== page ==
Moto X Software and Interface
The phone runs Android 4.2.2 Jelly Bean rather than latest flavor of Android Jelly Bean (version 4.3). .Motorola has teamed up with Google to add plenty of neat tricks, the most notable of which is contextual computing, which company refers as the Touchless Controls, which utilize Google Now to answer questions for you. What’s different here is that you don’t even have to wake the Moto X from sleep mode to use Google Now. You can yell at it from across the room. It’s now possible to wake your phone up using voice commands. And it recognizes your voice thanks to three microphones, active noise canceling, and a voice profile that you help it create by saying some words for it a few times in a row.
Active Display mode also caught our eye. It shows you the time and some recent notifications every time you move your phone. Execs told that the average smartphone owner presses the Power button and looks at their screen 60 times a day. With this feature, the information you need may pop up faster. Aside from these slick voice capabilities, the Moto X’s interface essentially remains the same as stock Jelly Bean. The five home screens, application tray, and widgets are pretty much identical to what you’d see on Google-approved machines.
The Moto X will softly pulse important notifications and alerts on the screen, even when asleep, as they occur. Motorola says this will help users conserve battery life since they won’t have to power up the display each time the notification light flashes. Holding your finger on the center of the screen (and notification) causes the X to display additional details for the alert. Dragging your finger upward takes you directly to the corresponding message if you decide more action is required.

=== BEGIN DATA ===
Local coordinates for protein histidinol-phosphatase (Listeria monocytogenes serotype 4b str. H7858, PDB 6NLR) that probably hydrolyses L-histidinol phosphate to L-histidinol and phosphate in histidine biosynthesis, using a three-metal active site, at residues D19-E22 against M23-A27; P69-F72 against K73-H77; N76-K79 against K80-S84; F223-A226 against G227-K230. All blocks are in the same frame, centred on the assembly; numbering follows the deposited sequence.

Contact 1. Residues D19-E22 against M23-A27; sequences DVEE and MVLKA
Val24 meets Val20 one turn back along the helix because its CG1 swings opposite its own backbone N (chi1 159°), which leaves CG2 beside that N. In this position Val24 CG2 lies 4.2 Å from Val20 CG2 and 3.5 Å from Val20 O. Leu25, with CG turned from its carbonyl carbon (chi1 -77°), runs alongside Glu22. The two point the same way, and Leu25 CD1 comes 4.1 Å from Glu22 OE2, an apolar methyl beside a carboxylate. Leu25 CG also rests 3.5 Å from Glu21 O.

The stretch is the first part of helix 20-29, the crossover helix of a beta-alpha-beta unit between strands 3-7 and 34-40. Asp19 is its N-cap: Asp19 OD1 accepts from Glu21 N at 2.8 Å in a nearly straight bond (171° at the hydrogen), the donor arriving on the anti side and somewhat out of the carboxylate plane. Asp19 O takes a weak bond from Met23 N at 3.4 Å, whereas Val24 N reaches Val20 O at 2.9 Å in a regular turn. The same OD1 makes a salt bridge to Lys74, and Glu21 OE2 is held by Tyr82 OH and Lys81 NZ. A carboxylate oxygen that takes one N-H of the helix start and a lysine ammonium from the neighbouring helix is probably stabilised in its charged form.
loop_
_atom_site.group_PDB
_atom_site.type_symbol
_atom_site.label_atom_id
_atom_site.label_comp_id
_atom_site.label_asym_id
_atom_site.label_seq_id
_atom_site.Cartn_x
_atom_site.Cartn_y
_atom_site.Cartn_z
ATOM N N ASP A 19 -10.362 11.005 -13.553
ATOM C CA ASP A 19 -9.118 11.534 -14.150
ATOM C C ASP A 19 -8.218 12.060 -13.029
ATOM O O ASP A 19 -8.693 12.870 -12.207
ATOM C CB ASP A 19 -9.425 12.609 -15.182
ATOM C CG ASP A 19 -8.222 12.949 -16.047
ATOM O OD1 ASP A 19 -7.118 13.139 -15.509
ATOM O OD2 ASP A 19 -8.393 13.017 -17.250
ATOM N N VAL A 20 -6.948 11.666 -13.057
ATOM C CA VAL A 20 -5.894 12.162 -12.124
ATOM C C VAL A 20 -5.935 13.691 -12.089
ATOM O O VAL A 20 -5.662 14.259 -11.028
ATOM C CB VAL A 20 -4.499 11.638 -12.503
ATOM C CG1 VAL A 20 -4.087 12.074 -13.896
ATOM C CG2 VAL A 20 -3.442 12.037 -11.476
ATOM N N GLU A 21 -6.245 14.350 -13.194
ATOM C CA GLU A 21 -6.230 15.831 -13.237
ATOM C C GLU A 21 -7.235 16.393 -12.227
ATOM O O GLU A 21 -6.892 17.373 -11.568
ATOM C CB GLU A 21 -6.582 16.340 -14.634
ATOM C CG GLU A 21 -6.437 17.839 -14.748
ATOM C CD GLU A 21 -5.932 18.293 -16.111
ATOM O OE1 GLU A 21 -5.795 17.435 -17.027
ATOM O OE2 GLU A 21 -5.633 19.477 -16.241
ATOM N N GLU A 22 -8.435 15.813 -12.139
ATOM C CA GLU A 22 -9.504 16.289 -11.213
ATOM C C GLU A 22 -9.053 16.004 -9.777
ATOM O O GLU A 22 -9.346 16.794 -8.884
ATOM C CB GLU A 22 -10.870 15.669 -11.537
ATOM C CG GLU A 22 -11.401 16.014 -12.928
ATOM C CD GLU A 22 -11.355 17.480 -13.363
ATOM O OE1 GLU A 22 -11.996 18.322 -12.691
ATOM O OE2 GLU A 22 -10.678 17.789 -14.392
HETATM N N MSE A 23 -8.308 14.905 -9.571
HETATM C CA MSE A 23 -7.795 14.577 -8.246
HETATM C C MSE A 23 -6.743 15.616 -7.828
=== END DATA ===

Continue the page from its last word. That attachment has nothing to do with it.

Equipped with a 10-megapixel “Clear Pixel” RGBC sensor and LED flash, Motorola says its new device can snap pictures with speed. It goes on to tout the Moto X’s ability to grab 75 percent more light than competing smartphone cameras. That should result in lower shutter times and clearer images under dark conditions.
The camera app, called Quick Capture, has also been revamped to be cleaner and more efficient. With it, the Moto X will go from pocket to image capture in under 3 seconds. Just grab the phone, turn it twice in your hand horizontally, and the camera launches without pressing a button.
Moto X Round Up
The handset certainly packs in plenty of interesting abilities and functionality. When you add up the specs, though, this really is a midrange phone. Hard-core Android enthusiasts likely won’t find the Moto X awe-inspiring. Expect the device to hit stores in late August/early September for a suggested price of $199.99.
More impressive is that your custom phone will arrive on your doorstep within four days and is assembled in Ft. Worth, Texas. Yes, this is the first smartphone to be made in the U.S.
We need to spend a few more days with the Moto X before we know how we feel about it, and we wish we could actually try out Moto Maker for ourselves, but one thing is for certain: Motorola is finally making some moves with its unique blend of capabilities and design will prove valuable to ordinary consumers.